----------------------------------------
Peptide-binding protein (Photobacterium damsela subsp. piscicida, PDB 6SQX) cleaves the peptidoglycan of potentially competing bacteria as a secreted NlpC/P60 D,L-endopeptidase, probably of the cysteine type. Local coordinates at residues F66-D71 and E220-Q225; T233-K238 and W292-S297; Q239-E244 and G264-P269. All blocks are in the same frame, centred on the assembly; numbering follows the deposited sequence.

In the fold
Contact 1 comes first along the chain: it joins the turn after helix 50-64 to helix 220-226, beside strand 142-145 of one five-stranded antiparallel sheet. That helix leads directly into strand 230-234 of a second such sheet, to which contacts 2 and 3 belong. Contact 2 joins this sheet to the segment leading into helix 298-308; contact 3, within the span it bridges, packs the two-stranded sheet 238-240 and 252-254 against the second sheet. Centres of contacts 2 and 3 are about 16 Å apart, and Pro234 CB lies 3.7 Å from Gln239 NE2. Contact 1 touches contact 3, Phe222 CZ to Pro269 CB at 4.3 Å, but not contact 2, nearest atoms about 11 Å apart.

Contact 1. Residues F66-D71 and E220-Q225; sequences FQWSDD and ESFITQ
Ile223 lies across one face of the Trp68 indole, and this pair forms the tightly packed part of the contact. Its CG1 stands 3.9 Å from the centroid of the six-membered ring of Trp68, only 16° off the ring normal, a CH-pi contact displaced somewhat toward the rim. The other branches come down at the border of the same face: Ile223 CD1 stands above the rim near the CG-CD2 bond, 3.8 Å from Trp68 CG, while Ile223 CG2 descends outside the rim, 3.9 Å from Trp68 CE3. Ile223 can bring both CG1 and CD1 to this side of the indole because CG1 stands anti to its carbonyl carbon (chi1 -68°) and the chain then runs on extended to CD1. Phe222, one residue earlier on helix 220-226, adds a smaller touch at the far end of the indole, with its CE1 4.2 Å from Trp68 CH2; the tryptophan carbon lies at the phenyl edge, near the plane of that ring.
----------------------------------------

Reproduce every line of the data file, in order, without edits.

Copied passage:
Peptide-binding protein (Photobacterium damsela subsp. piscicida, PDB 6SQX) cleaves the peptidoglycan of potentially competing bacteria as a secreted NlpC/P60 D,L-endopeptidase, probably of the cysteine type. Local coordinates at residues F66-D71 and E220-Q225; T233-K238 and W292-S297; Q239-E244 and G264-P269. All blocks are in the same frame, centred on the assembly; numbering follows the deposited sequence.

In the fold
Contact 1 comes first along the chain: it joins the turn after helix 50-64 to helix 220-226, beside strand 142-145 of one five-stranded antiparallel sheet. That helix leads directly into strand 230-234 of a second such sheet, to which contacts 2 and 3 belong. Contact 2 joins this sheet to the segment leading into helix 298-308; contact 3, within the span it bridges, packs the two-stranded sheet 238-240 and 252-254 against the second sheet. Centres of contacts 2 and 3 are about 16 Å apart, and Pro234 CB lies 3.7 Å from Gln239 NE2. Contact 1 touches contact 3, Phe222 CZ to Pro269 CB at 4.3 Å, but not contact 2, nearest atoms about 11 Å apart.

Contact 1. Residues F66-D71 and E220-Q225; sequences FQWSDD and ESFITQ
Ile223 lies across one face of the Trp68 indole, and this pair forms the tightly packed part of the contact. Its CG1 stands 3.9 Å from the centroid of the six-membered ring of Trp68, only 16° off the ring normal, a CH-pi contact displaced somewhat toward the rim. The other branches come down at the border of the same face: Ile223 CD1 stands above the rim near the CG-CD2 bond, 3.8 Å from Trp68 CG, while Ile223 CG2 descends outside the rim, 3.9 Å from Trp68 CE3. Ile223 can bring both CG1 and CD1 to this side of the indole because CG1 stands anti to its carbonyl carbon (chi1 -68°) and the chain then runs on extended to CD1. Phe222, one residue earlier on helix 220-226, adds a smaller touch at the far end of the indole, with its CE1 4.2 Å from Trp68 CH2; the tryptophan carbon lies at the phenyl edge, near the plane of that ring.